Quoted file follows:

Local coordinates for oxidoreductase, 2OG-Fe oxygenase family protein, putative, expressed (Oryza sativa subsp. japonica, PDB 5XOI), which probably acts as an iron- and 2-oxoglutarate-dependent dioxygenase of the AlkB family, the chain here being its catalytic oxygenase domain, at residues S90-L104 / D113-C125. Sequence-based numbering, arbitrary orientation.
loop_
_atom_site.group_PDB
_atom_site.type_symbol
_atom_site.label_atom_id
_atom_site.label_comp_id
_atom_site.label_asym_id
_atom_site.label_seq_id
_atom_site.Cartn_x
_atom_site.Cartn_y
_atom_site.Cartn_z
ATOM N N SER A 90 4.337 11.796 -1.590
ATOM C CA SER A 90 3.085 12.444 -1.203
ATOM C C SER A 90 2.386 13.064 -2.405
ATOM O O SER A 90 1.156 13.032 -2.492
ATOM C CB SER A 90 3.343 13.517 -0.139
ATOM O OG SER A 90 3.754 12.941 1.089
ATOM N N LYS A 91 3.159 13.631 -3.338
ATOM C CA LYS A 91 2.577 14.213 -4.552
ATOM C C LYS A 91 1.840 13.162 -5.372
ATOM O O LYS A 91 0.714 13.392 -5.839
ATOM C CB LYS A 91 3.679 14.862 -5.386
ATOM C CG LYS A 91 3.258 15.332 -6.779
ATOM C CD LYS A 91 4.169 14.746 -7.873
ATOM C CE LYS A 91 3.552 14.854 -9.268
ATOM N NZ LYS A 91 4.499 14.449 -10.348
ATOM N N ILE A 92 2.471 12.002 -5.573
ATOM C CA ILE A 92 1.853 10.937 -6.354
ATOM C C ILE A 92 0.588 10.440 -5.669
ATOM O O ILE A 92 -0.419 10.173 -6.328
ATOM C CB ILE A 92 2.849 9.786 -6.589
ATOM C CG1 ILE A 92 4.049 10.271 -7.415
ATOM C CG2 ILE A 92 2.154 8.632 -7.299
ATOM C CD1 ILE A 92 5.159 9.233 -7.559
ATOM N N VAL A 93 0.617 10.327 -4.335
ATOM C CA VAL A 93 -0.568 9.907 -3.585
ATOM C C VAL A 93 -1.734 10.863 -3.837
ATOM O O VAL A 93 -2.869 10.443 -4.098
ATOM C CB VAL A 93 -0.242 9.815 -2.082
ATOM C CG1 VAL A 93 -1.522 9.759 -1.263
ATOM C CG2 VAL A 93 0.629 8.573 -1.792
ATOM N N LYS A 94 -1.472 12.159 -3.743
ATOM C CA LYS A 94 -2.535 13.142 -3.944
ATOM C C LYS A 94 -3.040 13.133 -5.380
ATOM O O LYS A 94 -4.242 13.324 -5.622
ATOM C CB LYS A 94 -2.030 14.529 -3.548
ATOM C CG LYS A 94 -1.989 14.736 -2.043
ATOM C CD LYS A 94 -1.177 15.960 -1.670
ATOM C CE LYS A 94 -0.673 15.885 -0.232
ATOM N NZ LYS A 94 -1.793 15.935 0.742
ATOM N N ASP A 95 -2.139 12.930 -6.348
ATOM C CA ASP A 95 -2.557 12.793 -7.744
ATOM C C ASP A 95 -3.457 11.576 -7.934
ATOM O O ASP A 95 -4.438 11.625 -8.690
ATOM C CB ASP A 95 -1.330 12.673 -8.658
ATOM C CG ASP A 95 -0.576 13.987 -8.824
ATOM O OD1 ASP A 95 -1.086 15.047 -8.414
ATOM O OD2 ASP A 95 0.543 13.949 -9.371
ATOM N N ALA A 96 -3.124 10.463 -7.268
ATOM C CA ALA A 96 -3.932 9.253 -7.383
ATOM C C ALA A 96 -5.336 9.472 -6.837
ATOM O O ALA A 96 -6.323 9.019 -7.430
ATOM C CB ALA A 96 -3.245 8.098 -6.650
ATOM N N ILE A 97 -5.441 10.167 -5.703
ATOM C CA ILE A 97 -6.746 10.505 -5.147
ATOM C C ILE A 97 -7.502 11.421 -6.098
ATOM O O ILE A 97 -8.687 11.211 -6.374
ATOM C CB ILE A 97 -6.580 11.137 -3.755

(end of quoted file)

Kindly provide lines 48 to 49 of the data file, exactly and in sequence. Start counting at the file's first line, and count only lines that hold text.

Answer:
ATOM C CD LYS A 94 -1.177 15.960 -1.670
ATOM C CE LYS A 94 -0.673 15.885 -0.232